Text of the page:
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Week 18

Liturgical Note: Over the past few lessons we have looked at the Eucharist Prayers. Now remember, it is during the Eucharist Prayers that the meal we have been called to celebrate is prepared. God sets apart the bread and wine for their sacramental use, thus assuring us of His presence and grace at the Table. Our part in the preparation is to respond to God’s grace by offering our faith, thanks, and lives. The Lord’s Prayer serves as the conclusion and final portion of the Eucharistic Prayers.


The Lord’s Prayer:

Remember, the Lord’s Prayer provides a summery/model of Biblical prayer (it contains all the main elements of prayer). Therefore, it is no surprise to find that the Lord’s Prayer offers a concise expression of everything we have sought in the Eucharist prayers. Notice then:

·       At the Table we receive forgiveness of sins and are reminded that we are to be in love in charity with our neighbors. In the Lord’s Prayer we pray, “forgive us as we have forgiven others”

·      At the Table we enjoy a time of real fellowship at the heart of a real relationship. In the Lord’s Prayer we pray, “our Father”

·       At the Table we are fed and nourished thus reminding us of God’s ongoing provision. In the Lord’s Prayer we pray for “daily bread”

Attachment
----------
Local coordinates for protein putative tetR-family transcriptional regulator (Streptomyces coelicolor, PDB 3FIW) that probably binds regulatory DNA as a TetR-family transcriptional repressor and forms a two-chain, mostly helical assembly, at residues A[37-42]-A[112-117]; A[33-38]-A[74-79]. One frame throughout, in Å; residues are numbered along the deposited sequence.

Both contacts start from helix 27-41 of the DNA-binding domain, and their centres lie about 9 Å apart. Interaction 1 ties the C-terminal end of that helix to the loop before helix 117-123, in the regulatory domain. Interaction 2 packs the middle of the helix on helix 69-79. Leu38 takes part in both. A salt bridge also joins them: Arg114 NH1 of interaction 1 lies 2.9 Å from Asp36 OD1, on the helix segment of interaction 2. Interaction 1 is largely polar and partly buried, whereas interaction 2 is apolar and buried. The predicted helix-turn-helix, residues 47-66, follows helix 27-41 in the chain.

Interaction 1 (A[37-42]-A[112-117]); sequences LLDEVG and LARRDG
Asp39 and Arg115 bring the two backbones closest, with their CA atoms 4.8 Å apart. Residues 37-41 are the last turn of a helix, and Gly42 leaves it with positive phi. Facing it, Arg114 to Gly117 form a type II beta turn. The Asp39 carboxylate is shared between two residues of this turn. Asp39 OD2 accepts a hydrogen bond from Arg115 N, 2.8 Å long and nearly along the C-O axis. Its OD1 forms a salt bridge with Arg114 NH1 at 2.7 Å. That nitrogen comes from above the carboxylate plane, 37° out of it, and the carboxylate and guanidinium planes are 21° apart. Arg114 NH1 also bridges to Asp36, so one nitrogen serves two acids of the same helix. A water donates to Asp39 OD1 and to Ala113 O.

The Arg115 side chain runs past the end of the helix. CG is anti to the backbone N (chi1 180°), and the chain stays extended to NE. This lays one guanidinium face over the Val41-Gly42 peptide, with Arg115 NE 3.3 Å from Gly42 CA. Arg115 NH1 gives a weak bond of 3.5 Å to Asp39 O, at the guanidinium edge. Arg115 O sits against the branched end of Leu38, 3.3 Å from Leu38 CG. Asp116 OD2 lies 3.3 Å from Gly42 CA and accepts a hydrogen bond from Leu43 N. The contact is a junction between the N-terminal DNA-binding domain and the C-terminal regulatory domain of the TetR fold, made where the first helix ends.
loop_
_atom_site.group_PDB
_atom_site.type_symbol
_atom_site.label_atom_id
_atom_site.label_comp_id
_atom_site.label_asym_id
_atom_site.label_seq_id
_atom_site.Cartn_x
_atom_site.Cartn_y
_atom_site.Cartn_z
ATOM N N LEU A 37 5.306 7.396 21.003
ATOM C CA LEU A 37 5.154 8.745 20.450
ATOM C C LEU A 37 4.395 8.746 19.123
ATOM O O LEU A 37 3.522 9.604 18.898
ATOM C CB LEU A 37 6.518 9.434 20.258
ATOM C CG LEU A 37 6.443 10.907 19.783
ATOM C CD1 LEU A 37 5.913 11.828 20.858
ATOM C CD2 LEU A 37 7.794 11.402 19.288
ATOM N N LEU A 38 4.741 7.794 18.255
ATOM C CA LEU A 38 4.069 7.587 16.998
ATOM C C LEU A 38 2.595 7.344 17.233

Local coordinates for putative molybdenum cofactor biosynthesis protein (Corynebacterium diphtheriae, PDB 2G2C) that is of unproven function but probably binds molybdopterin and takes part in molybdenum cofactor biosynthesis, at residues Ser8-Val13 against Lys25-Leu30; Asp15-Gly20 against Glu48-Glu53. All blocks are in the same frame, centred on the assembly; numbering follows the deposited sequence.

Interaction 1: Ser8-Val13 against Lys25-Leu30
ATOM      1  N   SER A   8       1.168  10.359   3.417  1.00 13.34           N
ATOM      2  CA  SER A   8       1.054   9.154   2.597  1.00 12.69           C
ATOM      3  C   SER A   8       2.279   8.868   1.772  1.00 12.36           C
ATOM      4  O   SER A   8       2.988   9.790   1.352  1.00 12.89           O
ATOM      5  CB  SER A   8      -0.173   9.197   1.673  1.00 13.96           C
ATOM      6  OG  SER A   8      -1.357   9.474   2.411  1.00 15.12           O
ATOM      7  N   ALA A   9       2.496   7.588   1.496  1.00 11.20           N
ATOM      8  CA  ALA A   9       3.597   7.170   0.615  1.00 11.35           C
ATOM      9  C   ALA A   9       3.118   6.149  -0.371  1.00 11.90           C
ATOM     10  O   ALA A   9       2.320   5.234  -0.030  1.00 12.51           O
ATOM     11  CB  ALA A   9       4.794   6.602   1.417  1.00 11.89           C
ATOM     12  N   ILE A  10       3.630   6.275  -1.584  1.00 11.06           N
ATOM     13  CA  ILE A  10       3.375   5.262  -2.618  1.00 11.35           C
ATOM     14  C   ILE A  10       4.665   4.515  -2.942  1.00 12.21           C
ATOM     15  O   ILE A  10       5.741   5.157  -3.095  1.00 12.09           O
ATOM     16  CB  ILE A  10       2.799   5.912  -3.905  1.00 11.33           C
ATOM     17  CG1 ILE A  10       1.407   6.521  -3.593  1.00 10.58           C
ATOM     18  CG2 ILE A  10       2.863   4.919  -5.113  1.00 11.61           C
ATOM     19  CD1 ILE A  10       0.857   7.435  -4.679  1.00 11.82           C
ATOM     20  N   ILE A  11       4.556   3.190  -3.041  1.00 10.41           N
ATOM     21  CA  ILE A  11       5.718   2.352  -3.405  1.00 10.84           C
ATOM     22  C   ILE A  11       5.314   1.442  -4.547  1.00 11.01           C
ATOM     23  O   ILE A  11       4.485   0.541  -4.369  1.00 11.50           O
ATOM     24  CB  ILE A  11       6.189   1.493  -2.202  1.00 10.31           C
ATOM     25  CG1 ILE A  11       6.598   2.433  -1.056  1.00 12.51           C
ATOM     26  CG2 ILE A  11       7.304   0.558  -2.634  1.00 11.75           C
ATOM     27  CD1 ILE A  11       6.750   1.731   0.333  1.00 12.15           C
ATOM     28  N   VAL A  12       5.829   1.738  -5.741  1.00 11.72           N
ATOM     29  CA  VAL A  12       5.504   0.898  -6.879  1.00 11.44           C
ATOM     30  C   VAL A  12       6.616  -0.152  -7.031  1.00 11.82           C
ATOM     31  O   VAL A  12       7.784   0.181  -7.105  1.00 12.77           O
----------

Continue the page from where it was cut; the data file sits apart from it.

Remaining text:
·       At the Table we enjoy the presence and grace of God that define our future as well as the future of all creation (remember, the Table is God’s Garden Sanctuary already present throughout the earth). In the Lord’s Prayer we pray, “Thy Kingdom come… on earth as it is in heaven”.

Importance: notice the way that the heart of the Covenant (the Lord’s Table) answers the heart of prayer (the Lord’s Prayer). In other words, Jesus has provided the very things He teaches us to seek. (In fact, notice that the Lord’s Prayer prompts us to seek those things that God assures us are already ours. Prayer then is assurance rather than pleading).


Bottom line: the Lord’s Prayer provides a fitting conclusion to the Eucharistic prayers and a proper preparation for partaking of the meal.


Liturgical Location: at this point in the service, what began way back at the opening Procession has now nearly reached its goal. The Table is prepared, the bread and wine are set apart, and our Lord promises His grace and spiritual presence. With the Peace we are called to the Table to partake. What follows the Peace describes our approach. 


The Peace